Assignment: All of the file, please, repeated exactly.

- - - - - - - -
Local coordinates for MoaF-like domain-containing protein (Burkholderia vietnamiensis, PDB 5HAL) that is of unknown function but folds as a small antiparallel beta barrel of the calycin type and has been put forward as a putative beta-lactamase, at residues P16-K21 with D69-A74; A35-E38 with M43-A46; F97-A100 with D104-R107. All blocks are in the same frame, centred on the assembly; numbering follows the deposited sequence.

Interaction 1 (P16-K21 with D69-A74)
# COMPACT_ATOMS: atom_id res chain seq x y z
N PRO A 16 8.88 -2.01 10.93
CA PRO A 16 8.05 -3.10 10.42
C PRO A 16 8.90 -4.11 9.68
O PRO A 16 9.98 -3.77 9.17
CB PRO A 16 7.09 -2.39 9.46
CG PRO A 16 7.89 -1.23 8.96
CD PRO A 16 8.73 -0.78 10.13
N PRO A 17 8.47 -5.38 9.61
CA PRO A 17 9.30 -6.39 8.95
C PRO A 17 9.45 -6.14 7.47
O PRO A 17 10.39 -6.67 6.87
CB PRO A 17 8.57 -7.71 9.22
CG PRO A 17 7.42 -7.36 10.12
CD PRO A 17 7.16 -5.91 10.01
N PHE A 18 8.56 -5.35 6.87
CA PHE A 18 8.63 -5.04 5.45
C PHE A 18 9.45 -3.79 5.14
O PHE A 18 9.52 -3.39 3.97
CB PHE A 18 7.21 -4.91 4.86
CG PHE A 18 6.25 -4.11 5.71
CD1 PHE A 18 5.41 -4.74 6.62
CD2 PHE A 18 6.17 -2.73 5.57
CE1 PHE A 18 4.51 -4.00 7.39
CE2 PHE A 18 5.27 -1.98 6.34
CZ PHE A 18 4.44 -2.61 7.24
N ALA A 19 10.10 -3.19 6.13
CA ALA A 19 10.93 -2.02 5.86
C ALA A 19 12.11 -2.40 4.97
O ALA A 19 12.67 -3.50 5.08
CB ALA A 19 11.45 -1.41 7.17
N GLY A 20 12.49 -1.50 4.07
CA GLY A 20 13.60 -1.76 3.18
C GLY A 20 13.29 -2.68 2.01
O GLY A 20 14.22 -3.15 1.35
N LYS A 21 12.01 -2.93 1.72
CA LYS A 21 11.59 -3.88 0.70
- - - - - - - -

Local coordinates for MoaF-like domain-containing protein (Burkholderia vietnamiensis, PDB 5HAL) that is of unknown function but folds as a small antiparallel beta barrel of the calycin type and has been put forward as a putative beta-lactamase, at residues P16-K21 with D69-A74; A35-E38 with M43-A46; F97-A100 with D104-R107. All blocks are in the same frame, centred on the assembly; numbering follows the deposited sequence.

Interaction 1 (P16-K21 with D69-A74)
# COMPACT_ATOMS: atom_id res chain seq x y z
N PRO A 16 8.88 -2.01 10.93
CA PRO A 16 8.05 -3.10 10.42
C PRO A 16 8.90 -4.11 9.68
O PRO A 16 9.98 -3.77 9.17
CB PRO A 16 7.09 -2.39 9.46
CG PRO A 16 7.89 -1.23 8.96
CD PRO A 16 8.73 -0.78 10.13
N PRO A 17 8.47 -5.38 9.61
CA PRO A 17 9.30 -6.39 8.95
C PRO A 17 9.45 -6.14 7.47
O PRO A 17 10.39 -6.67 6.87
CB PRO A 17 8.57 -7.71 9.22
CG PRO A 17 7.42 -7.36 10.12
CD PRO A 17 7.16 -5.91 10.01
N PHE A 18 8.56 -5.35 6.87
CA PHE A 18 8.63 -5.04 5.45
C PHE A 18 9.45 -3.79 5.14
O PHE A 18 9.52 -3.39 3.97
CB PHE A 18 7.21 -4.91 4.86
CG PHE A 18 6.25 -4.11 5.71
CD1 PHE A 18 5.41 -4.74 6.62
CD2 PHE A 18 6.17 -2.73 5.57
CE1 PHE A 18 4.51 -4.00 7.39
CE2 PHE A 18 5.27 -1.98 6.34
CZ PHE A 18 4.44 -2.61 7.24
N ALA A 19 10.10 -3.19 6.13
CA ALA A 19 10.93 -2.02 5.86
C ALA A 19 12.11 -2.40 4.97
O ALA A 19 12.67 -3.50 5.08
CB ALA A 19 11.45 -1.41 7.17
N GLY A 20 12.49 -1.50 4.07
CA GLY A 20 13.60 -1.76 3.18
C GLY A 20 13.29 -2.68 2.01
O GLY A 20 14.22 -3.15 1.35
N LYS A 21 12.01 -2.93 1.72
CA LYS A 21 11.59 -3.88 0.70